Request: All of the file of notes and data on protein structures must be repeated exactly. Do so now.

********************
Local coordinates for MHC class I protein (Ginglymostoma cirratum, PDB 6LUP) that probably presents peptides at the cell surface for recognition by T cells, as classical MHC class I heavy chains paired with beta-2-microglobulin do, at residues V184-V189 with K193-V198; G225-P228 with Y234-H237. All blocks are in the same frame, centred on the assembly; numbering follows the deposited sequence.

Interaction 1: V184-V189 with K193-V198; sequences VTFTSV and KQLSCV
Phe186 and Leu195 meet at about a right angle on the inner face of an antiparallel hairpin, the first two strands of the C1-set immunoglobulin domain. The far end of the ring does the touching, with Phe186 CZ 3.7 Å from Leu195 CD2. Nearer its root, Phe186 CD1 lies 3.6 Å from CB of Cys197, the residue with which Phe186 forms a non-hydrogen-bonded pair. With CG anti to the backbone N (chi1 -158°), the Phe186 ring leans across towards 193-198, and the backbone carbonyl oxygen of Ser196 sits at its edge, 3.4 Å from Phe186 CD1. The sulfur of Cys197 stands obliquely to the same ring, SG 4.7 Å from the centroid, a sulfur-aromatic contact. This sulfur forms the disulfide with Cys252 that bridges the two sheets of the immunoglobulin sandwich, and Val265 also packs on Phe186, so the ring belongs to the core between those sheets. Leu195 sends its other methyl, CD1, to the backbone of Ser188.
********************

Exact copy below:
Local coordinates for MHC class I protein (Ginglymostoma cirratum, PDB 6LUP) that probably presents peptides at the cell surface for recognition by T cells, as classical MHC class I heavy chains paired with beta-2-microglobulin do, at residues V184-V189 with K193-V198; G225-P228 with Y234-H237. All blocks are in the same frame, centred on the assembly; numbering follows the deposited sequence.

Interaction 1: V184-V189 with K193-V198; sequences VTFTSV and KQLSCV
Phe186 and Leu195 meet at about a right angle on the inner face of an antiparallel hairpin, the first two strands of the C1-set immunoglobulin domain. The far end of the ring does the touching, with Phe186 CZ 3.7 Å from Leu195 CD2. Nearer its root, Phe186 CD1 lies 3.6 Å from CB of Cys197, the residue with which Phe186 forms a non-hydrogen-bonded pair. With CG anti to the backbone N (chi1 -158°), the Phe186 ring leans across towards 193-198, and the backbone carbonyl oxygen of Ser196 sits at its edge, 3.4 Å from Phe186 CD1. The sulfur of Cys197 stands obliquely to the same ring, SG 4.7 Å from the centroid, a sulfur-aromatic contact. This sulfur forms the disulfide with Cys252 that bridges the two sheets of the immunoglobulin sandwich, and Val265 also packs on Phe186, so the ring belongs to the core between those sheets. Leu195 sends its other methyl, CD1, to the backbone of Ser188.